Let me start by thanking you for coming today, and for all the work you're doing to improve the
lives of struggling families [all across America]. No one knows better than you how many people
have been left behind in the wave of prosperity that reached so many in our country in the 1990s.
I appreciate your commitment to creating the opportunities that led residents to succeed in our
Today, I'd like to introduce you to something called quot;neighboring.quot; Neighboring is a new way of
looking at volunteering that's been brought to us by the Points of Light Foundation and The
Annie E. Casey Foundation. It's a concept that I believe will make our work easier, more
effective, and better able to create lasting changes, especially in struggling neighborhoods.
In your work, you may have experienced the disconnection that exists in tough communities.
Without critical connections, low-income families can't access the resources and support they
need to grow strong and healthy. What can we as an organization [community]do to change that?
We can help bridge gaps and provide the connections families need to thrive – and neighboring is
one way of doing this. People who live in low-income communities need to be engaged in
meaningful ways that help them succeed on their own.
Local people must be equal partners and drivers for change. And that's the heart of neighboring. It
involves building on the real assets of a community to create more tightly knit communities with
residents who have the commitment and capacity to better their lives. That's a tall order. How do
we begin to do that? We can start by identifying and developing leaders within our communities
who can provide an insider's perspective.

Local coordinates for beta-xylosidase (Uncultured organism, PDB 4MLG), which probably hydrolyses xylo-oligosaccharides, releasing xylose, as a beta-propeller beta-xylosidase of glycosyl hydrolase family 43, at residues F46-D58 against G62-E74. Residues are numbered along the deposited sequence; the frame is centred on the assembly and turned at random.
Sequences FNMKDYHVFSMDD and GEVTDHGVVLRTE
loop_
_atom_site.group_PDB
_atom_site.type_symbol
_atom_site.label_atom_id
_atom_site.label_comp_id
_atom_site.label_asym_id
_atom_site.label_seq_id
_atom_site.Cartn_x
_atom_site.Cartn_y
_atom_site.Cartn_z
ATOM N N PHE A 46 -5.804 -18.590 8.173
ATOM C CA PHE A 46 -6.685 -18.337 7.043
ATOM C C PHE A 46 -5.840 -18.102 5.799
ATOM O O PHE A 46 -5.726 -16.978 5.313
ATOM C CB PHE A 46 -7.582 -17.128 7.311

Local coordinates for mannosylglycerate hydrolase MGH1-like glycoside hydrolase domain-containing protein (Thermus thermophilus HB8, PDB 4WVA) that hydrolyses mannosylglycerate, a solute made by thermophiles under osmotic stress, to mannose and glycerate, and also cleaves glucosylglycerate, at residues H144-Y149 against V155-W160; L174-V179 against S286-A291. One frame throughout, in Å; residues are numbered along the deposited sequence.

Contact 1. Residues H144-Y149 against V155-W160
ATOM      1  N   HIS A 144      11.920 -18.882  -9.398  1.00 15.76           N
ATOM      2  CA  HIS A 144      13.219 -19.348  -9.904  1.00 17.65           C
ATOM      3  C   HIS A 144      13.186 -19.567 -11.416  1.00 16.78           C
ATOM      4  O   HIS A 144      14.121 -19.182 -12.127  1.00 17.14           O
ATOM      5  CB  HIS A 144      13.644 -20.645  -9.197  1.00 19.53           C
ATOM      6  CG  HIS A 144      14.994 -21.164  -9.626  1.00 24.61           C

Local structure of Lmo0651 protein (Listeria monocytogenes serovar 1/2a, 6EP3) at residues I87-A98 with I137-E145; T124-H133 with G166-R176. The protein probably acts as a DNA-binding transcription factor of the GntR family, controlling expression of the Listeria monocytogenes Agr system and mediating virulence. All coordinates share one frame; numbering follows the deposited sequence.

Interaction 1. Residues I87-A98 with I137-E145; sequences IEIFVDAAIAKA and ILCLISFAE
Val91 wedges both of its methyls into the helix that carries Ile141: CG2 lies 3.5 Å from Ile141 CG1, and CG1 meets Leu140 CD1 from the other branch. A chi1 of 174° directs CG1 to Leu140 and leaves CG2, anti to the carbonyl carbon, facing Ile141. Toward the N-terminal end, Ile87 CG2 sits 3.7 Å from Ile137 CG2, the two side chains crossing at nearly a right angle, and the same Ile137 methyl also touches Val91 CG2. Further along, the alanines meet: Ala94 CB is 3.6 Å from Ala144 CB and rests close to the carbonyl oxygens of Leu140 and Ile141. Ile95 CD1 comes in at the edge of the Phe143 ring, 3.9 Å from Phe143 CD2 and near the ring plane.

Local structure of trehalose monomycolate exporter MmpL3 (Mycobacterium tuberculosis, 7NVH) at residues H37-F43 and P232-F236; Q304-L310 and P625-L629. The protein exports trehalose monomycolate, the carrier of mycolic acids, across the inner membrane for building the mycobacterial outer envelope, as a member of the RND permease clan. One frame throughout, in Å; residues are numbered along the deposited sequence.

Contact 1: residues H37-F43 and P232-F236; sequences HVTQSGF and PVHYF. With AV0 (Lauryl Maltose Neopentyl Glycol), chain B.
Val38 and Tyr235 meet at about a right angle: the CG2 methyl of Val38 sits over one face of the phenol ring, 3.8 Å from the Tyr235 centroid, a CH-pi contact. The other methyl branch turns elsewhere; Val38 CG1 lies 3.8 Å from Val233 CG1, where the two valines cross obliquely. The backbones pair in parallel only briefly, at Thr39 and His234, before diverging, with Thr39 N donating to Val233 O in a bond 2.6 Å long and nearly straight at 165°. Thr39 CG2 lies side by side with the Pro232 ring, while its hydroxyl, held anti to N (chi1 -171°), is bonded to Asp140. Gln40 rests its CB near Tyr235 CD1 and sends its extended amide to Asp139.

What will you find when you look closer and discover these leaders? You'll probably find that
neighboring is already going on all around the community. Though not called quot;volunteering,quot;
people are giving to each other and helping each other and applaud these informal ways people
help each other out. We can learn a lot about the community from this.
How can we create the conditions to make getting involved in a more structured way easy and
attractive for residents? A big part of neighboring is finding ways to give community members
some kind of benefit in exchange for volunteer work like child care, a chance to learn job skills,
or access to tutoring for their children. I wanted to mention these steps to give you an overall
view of how we might think about structuring neighboring initiatives.
I'm anxious to apply the neighboring concept to the programs our organization already has in
place. Ask yourselves a few questions about our current programs. How are they working to bring
people together for the good of the community? Is there investment and participation across the
board in the community, not only from businesses, nonprofits and agencies? How are you
creating the conditions for community members to take leadership roles? Do our projects lend
themselves to building skills that residents need to help others as well as themselves?
The Points of Light Foundation has a Web site that makes it easy for us to get started in building
and strengthening neighboring programs. Visit www.PointsofLight.org [or add a link to your
organization's Web site] today to find ideas for one-day projects, ongoing programs, building
partnerships with community members, and much more.
You might be surprised to learn that there's actual proof that one of the best things we can do to
improve people's lives is to provide relevant opportunities to volunteer and find their own
solutions to local issues. One recent study found that 69% of people who volunteer as adults
reported one or both of their parents had set an example by volunteering when they were young.
Volunteering – Neighboring – is a spirit that can be inherited. I urge you to build the wealth of
our community through volunteering and neighboring. That's a legacy of which we can be proud.